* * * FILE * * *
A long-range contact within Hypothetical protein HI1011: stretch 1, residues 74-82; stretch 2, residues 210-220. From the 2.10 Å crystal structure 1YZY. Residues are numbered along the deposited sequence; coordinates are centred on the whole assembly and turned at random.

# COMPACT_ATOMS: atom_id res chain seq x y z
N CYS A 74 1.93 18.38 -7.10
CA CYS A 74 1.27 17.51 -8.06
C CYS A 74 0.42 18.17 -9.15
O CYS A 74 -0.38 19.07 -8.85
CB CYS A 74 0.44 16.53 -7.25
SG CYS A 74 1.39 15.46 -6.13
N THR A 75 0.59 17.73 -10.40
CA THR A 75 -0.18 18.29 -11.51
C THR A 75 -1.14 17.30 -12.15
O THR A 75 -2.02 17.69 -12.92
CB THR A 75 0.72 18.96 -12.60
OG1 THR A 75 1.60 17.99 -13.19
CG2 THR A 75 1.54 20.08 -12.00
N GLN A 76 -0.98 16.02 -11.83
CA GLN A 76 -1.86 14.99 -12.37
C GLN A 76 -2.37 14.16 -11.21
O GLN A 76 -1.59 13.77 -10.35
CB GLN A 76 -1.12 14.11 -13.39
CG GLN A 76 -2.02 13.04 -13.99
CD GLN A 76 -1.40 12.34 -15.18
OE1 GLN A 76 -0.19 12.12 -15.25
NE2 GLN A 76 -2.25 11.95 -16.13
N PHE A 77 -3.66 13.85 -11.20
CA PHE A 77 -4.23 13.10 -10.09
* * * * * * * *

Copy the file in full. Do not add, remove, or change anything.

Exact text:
A long-range contact within Hypothetical protein HI1011: stretch 1, residues 74-82; stretch 2, residues 210-220. From the 2.10 Å crystal structure 1YZY. Residues are numbered along the deposited sequence; coordinates are centred on the whole assembly and turned at random.

# COMPACT_ATOMS: atom_id res chain seq x y z
N CYS A 74 1.93 18.38 -7.10
CA CYS A 74 1.27 17.51 -8.06
C CYS A 74 0.42 18.17 -9.15
O CYS A 74 -0.38 19.07 -8.85
CB CYS A 74 0.44 16.53 -7.25
SG CYS A 74 1.39 15.46 -6.13
N THR A 75 0.59 17.73 -10.40
CA THR A 75 -0.18 18.29 -11.51
C THR A 75 -1.14 17.30 -12.15
O THR A 75 -2.02 17.69 -12.92
CB THR A 75 0.72 18.96 -12.60
OG1 THR A 75 1.60 17.99 -13.19
CG2 THR A 75 1.54 20.08 -12.00
N GLN A 76 -0.98 16.02 -11.83
CA GLN A 76 -1.86 14.99 -12.37
C GLN A 76 -2.37 14.16 -11.21
O GLN A 76 -1.59 13.77 -10.35
CB GLN A 76 -1.12 14.11 -13.39
CG GLN A 76 -2.02 13.04 -13.99
CD GLN A 76 -1.40 12.34 -15.18
OE1 GLN A 76 -0.19 12.12 -15.25
NE2 GLN A 76 -2.25 11.95 -16.13
N PHE A 77 -3.66 13.85 -11.20
CA PHE A 77 -4.23 13.10 -10.09